As you can see, the division of purse money can vary, but it always rewards the hard work of the individuals who make the exciting world of horse racing possible!

Picture of a dapple gray racehorse.

How Do Horse Owners Make Money?

Horse owners can make money in varying ways; breeding, racing, boarding, or buying and selling horses are examples. Racehorse owners make money if their horse runs well enough to receive a portion of the purse.

However, it is most likely they will never make a profit. Many horse owners consider themselves lucky if they make enough money to offset a portion of their expenses. Many racehorses never even enter a race, either because they become lame or are not fast enough. My friend had an exceptional gelding; he won his first start in a maiden special weight.

Shortly after the win, he kicked the stall and broke a bone in his lower leg. This injury has likely ended his racing career. However, for many racehorse owners, if they are lucky enough to have a horse that can make it to race day, its chances of winning remain slim.

But most horse owners don’t buy a horse expecting to make money (they hope they do). Owners purchase racehorses because they love horses and the horse racing business or use this hobby/business for a tax shelter.

Impact of Purse Money on Horse Racing

Just like a shiny trophy at the end of a tough competition, purse money serves as a huge incentive for participants in horse racing. Owners, trainers, and jockeys put in a lot of effort, time, and resources to prepare a horse for the race. The promise of a share in the purse money encourages them to bring their best to the race. It’s like a tasty carrot at the end of a stick, motivating them to run faster and aim higher.

But purse money doesn’t just motivate the participants; it also has a big impact on the quality of the races and competition. How so? Well, races with larger purses usually attract higher quality horses, experienced jockeys, and skilled trainers. After all, who wouldn’t want a shot at a bigger prize? This means the competition gets tougher, the races more exciting, and the overall quality of the event goes up.

So, purse money isn’t just about rewarding the winners; it’s also about fueling the passion, enhancing the competition, and making horse racing the thrilling spectacle it is!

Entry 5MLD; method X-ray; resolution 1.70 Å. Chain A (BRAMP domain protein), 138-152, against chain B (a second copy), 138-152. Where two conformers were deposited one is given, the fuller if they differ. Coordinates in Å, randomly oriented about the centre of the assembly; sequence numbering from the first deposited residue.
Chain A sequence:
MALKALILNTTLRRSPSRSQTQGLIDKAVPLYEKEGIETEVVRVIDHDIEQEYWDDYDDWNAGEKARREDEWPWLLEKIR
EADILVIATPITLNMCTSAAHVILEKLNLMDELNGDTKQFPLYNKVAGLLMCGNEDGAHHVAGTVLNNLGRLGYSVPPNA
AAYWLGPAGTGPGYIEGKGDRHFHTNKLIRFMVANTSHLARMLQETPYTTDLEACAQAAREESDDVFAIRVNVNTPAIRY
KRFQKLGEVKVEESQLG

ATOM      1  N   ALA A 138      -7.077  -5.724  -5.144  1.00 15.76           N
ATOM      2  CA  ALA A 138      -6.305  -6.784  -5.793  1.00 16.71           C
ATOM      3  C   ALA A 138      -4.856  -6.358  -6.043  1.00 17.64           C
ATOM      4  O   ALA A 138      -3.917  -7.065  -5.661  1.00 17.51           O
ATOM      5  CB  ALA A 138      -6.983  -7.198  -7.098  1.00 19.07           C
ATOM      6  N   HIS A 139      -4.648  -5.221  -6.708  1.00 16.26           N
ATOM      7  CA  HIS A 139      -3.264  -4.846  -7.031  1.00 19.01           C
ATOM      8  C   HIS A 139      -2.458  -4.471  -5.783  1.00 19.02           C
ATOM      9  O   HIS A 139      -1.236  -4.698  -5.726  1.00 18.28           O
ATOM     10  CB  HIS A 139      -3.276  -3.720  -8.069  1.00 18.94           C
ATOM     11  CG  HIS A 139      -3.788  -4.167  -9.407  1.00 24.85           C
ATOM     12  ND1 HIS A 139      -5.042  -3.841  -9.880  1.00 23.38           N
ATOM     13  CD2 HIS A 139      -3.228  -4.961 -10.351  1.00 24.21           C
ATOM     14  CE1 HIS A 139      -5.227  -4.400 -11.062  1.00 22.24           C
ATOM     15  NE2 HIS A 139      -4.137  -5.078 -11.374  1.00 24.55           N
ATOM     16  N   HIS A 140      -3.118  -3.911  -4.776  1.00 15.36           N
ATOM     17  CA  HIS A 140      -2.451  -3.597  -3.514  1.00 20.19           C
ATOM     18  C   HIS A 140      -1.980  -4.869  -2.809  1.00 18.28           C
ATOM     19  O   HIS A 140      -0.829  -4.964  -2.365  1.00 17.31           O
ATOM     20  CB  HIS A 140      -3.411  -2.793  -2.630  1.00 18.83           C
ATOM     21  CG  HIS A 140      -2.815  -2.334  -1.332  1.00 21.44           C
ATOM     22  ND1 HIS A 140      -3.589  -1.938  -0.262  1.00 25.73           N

Below is a YouTube video that explains the economic impact of horse racing in Pennsylvania.

The Rising Tide of Purse Money in the Current Season

Have you noticed the buzz in the air? There’s an exciting trend in the world of horse racing – the purse money is on the rise this season! It’s like a high tide, lifting all boats. From smaller local races to big-ticket events, the prize pots are getting bigger and more tantalizing. It’s creating a ripple of excitement among participants and fans alike!

So, what’s causing this pleasant upsurge? There are several factors at play. First, there’s an increase in betting revenues. More people are taking an interest in horse racing, placing bets, and thus, pumping more money into the purses.

Second, sponsorships are on the rise. Brands are seeing the value in associating with this thrilling sport, leading to more sponsorship money flowing into the races. Lastly, the revenues from television and online simulcast rights also contribute to the increase. As horse racing gains popularity, more viewers are tuning in, making broadcasting rights more valuable.

All these factors combined create a surge in purse money, making this season of horse racing more thrilling and rewarding than ever!


We’ve galloped through the intriguing world of horse racing purse money, exploring where it comes from and how it’s split. We’ve seen how betting revenues, entry fees, sponsorships, and even television and online simulcast rights contribute to the prize pot. We’ve also learned how this purse money is divided among the winning horse’s owner, trainer, and jockey and how it varies depending on various factors.

What’s exciting is the rising tide of purse money in the current season, thanks to the growing popularity of the sport and increasing sponsorships. This increase isn’t just making the races more rewarding for the participants and more thrilling for us, the spectators.

So, next time you watch a horse race, remember the fascinating journey of the purse money. And who knows? Maybe it will make seeing the winning horse crossing the finish line even more thrilling! Happy racing, everyone!

Additional Information

Miles Henry